The Battle of Victoria Quilt perhaps best conforms to our idealised version of an historic quilt. Something made from discarded scraps and bits and pieces of fabric over a very long period of time. The wadding is made of pieced sections of blanket out of necessity. The use of blankets as wadding is a feature of quilts made in rural areas, especially Wales, where wool is abundant and blankets are locally made. (4) The maker wanted a warm quilt and worn out blankets were readily available and had little value. The recycling of an entire quilt to form the wadding and lining of the George III Jubilee quilt suggests an opportunistic use of a material. It is likely that the new quilt top was swiftly made to set off the commemorative panel and to extend the life of a worn-out and perhaps unfashionable item of household linen. The piecing is not complex and in some areas is directly applied to the original quilt below.
It is the Sundial coverlet that poses the most questions. The maker appears to have been affluent with abundant leisure time and clearly had access to the materials necessary to make a splendid work of art, yet recycled materials are used for the lining. Plain cotton calico was a relatively cheap commodity in 1797 but the lining on this coverlet, which would have been seen by visitors to the maker’s home, is shabby. Perhaps the maker was making a point about the morality of thriftiness to compensate for the display of conspicuous consumption evidenced on the front of the coverlet? 'The Workwoman’s Guide', a practical handbook to making household linens published in the 1830s, certainly thought that the thrifty disposition was a moral one and should be diligently cultivated. (5) Alternatively the coverlet may simply be an example of the aesthetic values of the day.
Late 18th-century case furniture may be highly ornamented and polished on the face but completely unfinished on the reverse with marks from the plane and chisels clearly visible. (6) This may be a textile example of this lack of finish on unseen surfaces. Another possibility is that someone else may have both supplied and applied the lining. In the late 18th century, a good deal of the time of both the mistress and the housemaids of a genteel family would have been devoted to the making and mending of household linen such as shirts, shifts and sheets. (7) It seems likely that once the aesthetically rewarding work of planning, piecing and embroidering the coverlet top was finished, the work was passed to a domestic servant to line with plain calico. Having no emotional investment in the item, the servant simply did not bother to remove the old repairs from the lining fabric before it was applied and we must assume that the maker either did not see, or mind, the striking contrast in handiwork presented by the finished quilt.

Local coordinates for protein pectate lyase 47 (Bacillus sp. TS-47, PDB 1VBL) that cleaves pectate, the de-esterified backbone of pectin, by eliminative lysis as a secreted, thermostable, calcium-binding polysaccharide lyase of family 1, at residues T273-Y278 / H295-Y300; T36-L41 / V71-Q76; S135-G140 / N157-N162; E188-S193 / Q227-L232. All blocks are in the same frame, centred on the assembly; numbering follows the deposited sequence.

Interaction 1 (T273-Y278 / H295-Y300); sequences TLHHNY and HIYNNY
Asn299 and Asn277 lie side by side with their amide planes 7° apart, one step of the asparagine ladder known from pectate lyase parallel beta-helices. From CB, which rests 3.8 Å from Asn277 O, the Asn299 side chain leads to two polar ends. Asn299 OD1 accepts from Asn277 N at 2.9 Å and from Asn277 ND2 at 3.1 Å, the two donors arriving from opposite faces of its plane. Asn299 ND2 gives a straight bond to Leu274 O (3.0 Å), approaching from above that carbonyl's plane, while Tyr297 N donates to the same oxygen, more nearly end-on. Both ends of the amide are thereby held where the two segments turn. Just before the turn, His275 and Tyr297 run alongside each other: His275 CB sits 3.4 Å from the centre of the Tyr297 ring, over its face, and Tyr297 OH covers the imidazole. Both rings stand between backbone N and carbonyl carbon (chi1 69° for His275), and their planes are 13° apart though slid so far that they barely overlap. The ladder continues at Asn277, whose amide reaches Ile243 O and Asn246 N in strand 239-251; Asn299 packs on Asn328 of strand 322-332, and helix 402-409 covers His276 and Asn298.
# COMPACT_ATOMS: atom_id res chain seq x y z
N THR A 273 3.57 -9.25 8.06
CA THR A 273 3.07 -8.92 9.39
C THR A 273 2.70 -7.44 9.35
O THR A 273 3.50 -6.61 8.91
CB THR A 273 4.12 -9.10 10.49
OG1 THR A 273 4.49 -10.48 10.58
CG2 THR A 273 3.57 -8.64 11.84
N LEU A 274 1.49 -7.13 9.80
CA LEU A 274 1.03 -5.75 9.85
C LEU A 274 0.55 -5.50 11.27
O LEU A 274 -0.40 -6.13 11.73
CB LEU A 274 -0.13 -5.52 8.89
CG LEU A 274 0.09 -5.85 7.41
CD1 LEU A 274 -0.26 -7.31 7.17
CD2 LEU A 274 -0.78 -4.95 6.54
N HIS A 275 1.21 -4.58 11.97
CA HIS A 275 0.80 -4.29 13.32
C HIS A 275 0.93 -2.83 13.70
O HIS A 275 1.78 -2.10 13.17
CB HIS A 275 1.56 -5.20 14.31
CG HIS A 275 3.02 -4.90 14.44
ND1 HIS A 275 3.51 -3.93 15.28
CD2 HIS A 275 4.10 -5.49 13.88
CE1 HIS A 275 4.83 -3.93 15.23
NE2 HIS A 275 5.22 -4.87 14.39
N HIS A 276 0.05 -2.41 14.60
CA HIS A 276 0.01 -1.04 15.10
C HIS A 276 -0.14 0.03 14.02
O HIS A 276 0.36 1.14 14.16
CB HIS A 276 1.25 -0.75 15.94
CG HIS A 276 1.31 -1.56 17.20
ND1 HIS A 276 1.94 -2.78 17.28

(1) Mary M. Brooks, Sonia O’Connor and Josie Sheppard. 'X-Radiography of patchwork and quilts' in X-Radiography of Textiles, Dress and Related Objects, Sonia O’Connor and Mary M. Brooks. Elsevier, 2007. See also Tina Fenwick Smith and Dorothy Osler. 'The 1718 silk patchwork coverlet: Introduction in Quilt Studies' in The Journal of the British Quilt Study Group. 4/5 (2002/3).
(2) All X-radiography done by Paul Robins, photographer and radiation protection supervisor at the V&A. X-radiography done at 30 KV for 12 seconds FFD of 75 cm.
(3) Prichard, Sue (ed.). Quilts 1700-2010. V&A Publishing, 2010: 176. See also Barber, J. 'Fabric as Evidence: Unravelling the Meaning of a Late Eighteenth Century Coverlet in Quilt Studies' in The Journal of the British Quilt Study Group. 3 (2001): 17.
(4) Jones, Jen. Welsh Quilts. Towey Publishing, 1997: 11.
(5) Lady, A. The Workwoman’s Guide. (Second Edition). Birmingham: Thomas Evans, 1840: v.
(6) For example, the commode made by William Vile for Prime Minister George Grenville between 1762 and 1764. (V&A W.32-1977). The commode, made from highly finished mahogany with gilded brass mounts and doors with silk panels set behind gilded brass grills, has a completely unfinished back on which marks from hand planes can be clearly seen.
(7) Vickery, Amanda. The Gentleman’s Daughter: Women’s Lives in Georgian England. Yale University Press, 2003: 150-151.